Gower Bibliography

'Fortune' in Gower's Confessio Amantis.

Pickford, T. E. "'Fortune' in Gower's Confessio Amantis." Parergon 7 (1973), pp. 20-29.

Review

Pickford argues that Gower accommodates the concept of fortune to Christian teaching. Bad fortune is the result of mankind's sin. It is a general effect of the fall, rather than the result of one individual's choices. Fortune, then, "is a figurative way of expressing the observable fact that this world is a mutable world, whose outcome God foreknows and in a sense 'directs' since he has taken account of it in his overall plan for man" (24). People do have free will (as Gower shows by deciding to go boating on the Thames when he met King Richard II "par chaunce"), and the answer to the sin and division that create misfortune is love (caritas). Even Venus, a goddess very similar to Fortune, becomes a more Christian figure in Gower's work (24). Pickford ends his essay by illustrating his general argument with examples culled primarily from the CA Prologue and from the Tale of Apollonius of Tyre. Finally, he dismisses the idea that Gower's frequent use of the proverb "nede mot that nede schal" has much to do with Gower's concept of fortune. [CvD]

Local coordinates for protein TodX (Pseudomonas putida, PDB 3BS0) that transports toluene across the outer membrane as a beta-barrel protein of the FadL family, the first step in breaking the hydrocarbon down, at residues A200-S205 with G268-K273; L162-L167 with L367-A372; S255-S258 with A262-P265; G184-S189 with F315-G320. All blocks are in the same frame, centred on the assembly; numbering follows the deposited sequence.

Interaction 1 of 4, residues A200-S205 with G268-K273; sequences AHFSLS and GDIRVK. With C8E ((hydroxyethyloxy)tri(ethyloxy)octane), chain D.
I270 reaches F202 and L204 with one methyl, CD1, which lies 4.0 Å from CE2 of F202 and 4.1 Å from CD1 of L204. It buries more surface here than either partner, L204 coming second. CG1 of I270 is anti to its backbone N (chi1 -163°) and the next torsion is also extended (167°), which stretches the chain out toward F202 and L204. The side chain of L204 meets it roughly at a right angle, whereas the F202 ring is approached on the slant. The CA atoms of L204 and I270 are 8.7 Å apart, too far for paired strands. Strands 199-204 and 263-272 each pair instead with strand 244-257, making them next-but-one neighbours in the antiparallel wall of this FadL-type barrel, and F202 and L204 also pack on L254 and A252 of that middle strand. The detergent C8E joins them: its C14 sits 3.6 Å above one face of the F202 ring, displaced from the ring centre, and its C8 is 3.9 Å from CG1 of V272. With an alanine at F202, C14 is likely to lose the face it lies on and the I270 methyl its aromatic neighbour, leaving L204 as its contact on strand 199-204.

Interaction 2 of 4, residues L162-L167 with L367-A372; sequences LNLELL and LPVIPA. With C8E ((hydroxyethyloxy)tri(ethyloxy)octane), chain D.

Item Type:Article
Subjects:Confessio Amantis

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